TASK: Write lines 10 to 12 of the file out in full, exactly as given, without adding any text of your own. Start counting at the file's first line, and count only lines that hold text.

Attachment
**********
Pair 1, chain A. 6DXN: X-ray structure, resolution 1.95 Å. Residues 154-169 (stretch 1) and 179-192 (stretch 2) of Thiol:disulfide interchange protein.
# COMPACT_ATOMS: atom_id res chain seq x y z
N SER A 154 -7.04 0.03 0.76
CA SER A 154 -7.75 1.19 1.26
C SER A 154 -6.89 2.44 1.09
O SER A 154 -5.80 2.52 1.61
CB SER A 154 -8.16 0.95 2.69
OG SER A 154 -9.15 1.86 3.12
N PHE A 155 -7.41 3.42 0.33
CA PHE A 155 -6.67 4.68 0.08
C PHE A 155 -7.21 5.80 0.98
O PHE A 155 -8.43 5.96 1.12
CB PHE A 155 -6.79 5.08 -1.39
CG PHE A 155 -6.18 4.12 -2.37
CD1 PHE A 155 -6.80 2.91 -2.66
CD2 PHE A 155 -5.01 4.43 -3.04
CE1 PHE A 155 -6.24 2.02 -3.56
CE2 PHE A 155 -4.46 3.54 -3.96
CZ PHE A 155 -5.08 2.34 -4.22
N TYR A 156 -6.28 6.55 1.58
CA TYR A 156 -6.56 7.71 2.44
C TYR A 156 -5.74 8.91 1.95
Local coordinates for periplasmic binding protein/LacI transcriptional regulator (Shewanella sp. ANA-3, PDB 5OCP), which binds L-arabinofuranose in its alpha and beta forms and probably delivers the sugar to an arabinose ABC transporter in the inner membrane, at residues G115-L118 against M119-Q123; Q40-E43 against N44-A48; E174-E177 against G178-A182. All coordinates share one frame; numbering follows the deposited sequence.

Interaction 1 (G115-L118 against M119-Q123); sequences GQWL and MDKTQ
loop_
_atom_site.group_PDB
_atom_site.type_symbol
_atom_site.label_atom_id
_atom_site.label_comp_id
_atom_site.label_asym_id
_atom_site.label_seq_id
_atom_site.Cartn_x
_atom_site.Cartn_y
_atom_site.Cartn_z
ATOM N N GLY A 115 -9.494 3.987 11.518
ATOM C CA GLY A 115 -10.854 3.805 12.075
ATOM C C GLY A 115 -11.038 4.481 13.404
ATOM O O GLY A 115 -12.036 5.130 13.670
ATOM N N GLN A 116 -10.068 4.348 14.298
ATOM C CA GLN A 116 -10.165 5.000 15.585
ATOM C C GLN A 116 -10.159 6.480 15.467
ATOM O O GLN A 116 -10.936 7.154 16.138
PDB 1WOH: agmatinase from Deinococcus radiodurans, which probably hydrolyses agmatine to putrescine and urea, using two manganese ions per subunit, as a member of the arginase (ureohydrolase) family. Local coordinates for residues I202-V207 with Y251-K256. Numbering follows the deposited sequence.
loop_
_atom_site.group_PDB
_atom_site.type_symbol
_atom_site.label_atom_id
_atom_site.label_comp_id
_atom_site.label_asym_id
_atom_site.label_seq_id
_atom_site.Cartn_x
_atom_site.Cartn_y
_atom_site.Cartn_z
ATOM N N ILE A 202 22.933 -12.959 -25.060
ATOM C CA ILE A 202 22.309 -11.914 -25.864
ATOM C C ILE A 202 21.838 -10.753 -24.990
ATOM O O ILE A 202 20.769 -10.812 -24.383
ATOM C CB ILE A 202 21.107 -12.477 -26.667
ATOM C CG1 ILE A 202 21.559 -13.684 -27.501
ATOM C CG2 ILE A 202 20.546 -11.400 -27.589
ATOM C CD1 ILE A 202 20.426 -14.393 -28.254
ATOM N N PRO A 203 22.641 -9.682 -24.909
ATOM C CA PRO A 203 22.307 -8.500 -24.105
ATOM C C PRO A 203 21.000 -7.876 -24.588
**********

CA PHE A 155 -6.67 4.68 0.08
C PHE A 155 -7.21 5.80 0.98
O PHE A 155 -8.43 5.96 1.12